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Jarrad helps Australians reclaim their identities

Jarrad Rogers is helping Australians and New Zealanders impacted by cybercrime to reclaim their identities and feel safe online, after JobTrainer funding enabled him to pursue his lifelong passion for information technology.

In just two short years, 34-year-old Sunshine Coast local Jarrod Rogers has completed qualifications in information technology and cyber security at TAFE Queensland’s Mooloolaba campus and forged a rewarding career in cyber security.

Having spent nearly seven years as a civil engineering draftsman, Jarrad had lost interest in his job and had quit with the intent to travel before starting down a new career path. But when the global pandemic resulted in the closure of international borders, Jarrad was forced to reassess his plans.

Choosing to see the silver lining in the situation, Jarrad set out to develop his skills in an industry he’d long felt drawn to, but had never had the time to pursue. In 2020, he completed a Cyber Security Essentials (MCC00014) micro-credential through TAFE Queensland’s Isolearn initiative, as well as a Certificate III in Information, Digital Media and Technology (now Certificate III in Information Technology [ICT30120]) and a Certificate IV in Cyber Security (22334VIC) under the State Government’s Certificate III Guarantee program.

“When my plans to travel fell through, I thought now is as good a time as any to reboot and follow my passion,” Jarrad said.

“I’ve always loved gaming and that ignited my interest in computers. It’s an interest that has never really stopped growing."

“I’d previously done a CAD [computer aided design] drafting course at TAFE Queensland’s Nambour campus and knew I was better suited to that style of learning, so when I went to enrol, I knew TAFE was the right path for me.”

Following the introduction of JobTrainer funding — a State and Federal Government initiative that allows eligible candidates to get qualified in high-priority skills areas for free or low cost — Jarrad was then able to complete a Certificate IV in Cyber Security (22334VIC) and gain the skills he needed to really kick-start his career.

“I was someone who had left a great career with the hope of travelling when COVID had hit. Without JobTrainer I wouldn’t have been able to get to where I am now — not for a few more years at least.”

Jarrad has since gained employment with IDCARE, a charitable organisation that supports victims of scams and cybercrimes by assisting them with recovery and mitigation of risk. It’s a role he finds incredibly rewarding.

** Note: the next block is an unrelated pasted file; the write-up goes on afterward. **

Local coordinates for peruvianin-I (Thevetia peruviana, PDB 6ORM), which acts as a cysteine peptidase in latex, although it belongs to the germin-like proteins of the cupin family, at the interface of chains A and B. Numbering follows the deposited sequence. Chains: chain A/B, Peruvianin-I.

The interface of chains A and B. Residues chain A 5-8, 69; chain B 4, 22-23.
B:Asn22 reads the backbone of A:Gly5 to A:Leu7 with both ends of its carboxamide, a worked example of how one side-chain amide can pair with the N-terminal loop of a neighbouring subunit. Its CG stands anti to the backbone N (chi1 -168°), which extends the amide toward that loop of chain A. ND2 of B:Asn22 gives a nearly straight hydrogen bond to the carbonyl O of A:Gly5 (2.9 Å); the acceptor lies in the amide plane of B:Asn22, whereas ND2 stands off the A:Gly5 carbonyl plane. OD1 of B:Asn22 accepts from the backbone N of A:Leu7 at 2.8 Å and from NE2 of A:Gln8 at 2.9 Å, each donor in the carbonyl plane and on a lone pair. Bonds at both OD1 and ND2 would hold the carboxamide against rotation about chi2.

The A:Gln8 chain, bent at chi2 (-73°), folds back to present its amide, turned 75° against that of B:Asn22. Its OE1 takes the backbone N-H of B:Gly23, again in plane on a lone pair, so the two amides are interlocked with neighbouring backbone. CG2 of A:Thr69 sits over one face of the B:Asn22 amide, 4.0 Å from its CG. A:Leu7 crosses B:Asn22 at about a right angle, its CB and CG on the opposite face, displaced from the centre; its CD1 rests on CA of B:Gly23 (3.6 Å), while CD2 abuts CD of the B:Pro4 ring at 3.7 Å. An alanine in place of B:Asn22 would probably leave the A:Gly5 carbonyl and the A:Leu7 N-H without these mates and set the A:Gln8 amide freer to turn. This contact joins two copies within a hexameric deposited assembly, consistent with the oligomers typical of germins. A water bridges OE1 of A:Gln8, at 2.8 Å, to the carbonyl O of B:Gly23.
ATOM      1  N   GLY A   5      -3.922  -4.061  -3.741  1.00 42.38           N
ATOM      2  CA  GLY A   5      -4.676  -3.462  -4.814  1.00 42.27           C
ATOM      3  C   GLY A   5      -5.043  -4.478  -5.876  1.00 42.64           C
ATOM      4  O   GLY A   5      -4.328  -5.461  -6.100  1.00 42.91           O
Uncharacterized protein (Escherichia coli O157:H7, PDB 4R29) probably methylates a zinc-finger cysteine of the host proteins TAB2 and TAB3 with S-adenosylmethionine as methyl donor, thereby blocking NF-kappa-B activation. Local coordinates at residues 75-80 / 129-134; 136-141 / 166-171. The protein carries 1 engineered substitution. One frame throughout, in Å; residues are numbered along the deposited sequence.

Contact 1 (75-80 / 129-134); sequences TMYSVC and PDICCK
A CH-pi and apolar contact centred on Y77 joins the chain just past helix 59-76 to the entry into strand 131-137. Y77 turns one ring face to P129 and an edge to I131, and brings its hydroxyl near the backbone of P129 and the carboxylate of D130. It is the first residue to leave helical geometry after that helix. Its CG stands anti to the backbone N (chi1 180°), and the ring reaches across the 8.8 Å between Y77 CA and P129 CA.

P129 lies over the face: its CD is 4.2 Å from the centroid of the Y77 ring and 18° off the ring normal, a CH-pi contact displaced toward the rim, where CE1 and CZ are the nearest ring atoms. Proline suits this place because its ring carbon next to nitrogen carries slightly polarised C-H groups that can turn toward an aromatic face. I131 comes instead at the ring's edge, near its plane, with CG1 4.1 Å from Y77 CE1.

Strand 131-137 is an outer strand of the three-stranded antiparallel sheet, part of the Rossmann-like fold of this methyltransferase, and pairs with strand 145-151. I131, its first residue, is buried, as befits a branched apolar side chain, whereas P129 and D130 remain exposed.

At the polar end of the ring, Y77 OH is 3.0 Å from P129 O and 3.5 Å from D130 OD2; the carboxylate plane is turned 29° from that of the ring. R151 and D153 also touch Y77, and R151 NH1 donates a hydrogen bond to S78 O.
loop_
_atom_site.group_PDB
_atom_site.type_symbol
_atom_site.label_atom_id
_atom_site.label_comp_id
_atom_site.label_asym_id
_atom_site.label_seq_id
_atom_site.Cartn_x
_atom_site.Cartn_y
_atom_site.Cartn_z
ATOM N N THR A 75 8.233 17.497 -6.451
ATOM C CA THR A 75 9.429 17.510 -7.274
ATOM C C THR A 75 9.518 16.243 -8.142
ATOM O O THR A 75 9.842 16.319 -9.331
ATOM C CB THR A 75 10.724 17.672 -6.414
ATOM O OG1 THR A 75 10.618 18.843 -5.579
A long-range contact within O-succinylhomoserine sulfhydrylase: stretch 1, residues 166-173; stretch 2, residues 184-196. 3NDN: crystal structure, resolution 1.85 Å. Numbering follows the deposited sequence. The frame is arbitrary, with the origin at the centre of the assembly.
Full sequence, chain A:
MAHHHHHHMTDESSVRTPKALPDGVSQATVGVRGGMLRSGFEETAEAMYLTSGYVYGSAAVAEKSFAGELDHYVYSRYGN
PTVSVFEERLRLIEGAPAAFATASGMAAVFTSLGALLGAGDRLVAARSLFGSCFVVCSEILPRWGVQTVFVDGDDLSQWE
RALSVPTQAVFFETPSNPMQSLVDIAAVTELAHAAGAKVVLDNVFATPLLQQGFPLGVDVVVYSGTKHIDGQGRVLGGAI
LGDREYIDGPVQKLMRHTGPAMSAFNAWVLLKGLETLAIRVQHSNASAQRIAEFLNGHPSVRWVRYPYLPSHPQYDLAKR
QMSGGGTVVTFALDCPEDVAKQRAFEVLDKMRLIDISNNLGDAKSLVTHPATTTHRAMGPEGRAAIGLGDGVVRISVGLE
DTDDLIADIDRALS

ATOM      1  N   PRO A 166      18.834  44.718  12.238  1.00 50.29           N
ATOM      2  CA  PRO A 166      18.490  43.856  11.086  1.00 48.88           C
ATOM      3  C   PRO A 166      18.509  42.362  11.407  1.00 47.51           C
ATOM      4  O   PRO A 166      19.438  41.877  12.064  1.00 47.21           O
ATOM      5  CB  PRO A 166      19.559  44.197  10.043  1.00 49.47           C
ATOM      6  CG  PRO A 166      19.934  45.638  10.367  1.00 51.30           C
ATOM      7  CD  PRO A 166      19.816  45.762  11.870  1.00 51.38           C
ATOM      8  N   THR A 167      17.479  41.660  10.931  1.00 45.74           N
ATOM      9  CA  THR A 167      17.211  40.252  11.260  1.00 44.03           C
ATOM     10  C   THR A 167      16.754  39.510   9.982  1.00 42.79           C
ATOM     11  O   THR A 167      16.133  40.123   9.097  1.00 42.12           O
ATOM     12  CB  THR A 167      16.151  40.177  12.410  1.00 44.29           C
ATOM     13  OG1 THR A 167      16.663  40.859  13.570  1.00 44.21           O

“My interest in cyber security comes from my parents and a desire to protect them. They are living in a digital age but have no background or understanding of how dangerous it can be, which makes them vulnerable to online threats,” he said.

“There are a lot of vulnerable people out there like that, and people that will try to take advantage of them. And from my experience and education, I know the potential these crimes have to damage people; they are often left searching for answers and feeling shame and sadness that they were taken advantage of."

“But when I finish speaking with them, they feel reassured that there are people willing to help, and they leave with a greater ability to protect themselves from it happening again, which gives them back their confidence. And most times that service assists them in identifying the crime they were victim to and provides them the pathway to mitigate the risks they are facing.”

Jarrad’s goal is to continue working with IDCARE and making a difference on the front line of cyber security. He hopes to one day move into a role where he can help find and address scams and trends before they have the chance to impact the people he works with on a daily basis.

“If I can get there and stop these crimes from getting to the people who reach out to me in the first place, I can help protect more people.”

According to the Australian Cyber Security Centre’s 2020-21 Annual Cyber Threat Report, more than 67,500 cybercrimes were reported in the 2020-2021 financial year — a nearly 13 per cent increase on the previous year.

The Department of Education, Skills and Employment has projected that demand for skilled ICT security specialists in Australia will increase by nearly 20 per cent between 2020 and 2025, providing plenty of opportunities for tech-savvy locals to pursue a career protecting businesses and individuals from cybercrime. And with the Certificate IV in Cyber Security (22334VIC) currently subsidised for eligible Queenslanders under JobTrainer funding, there’s never been a better time to set yourself on the path to a successful career in information and communication technology (ICT).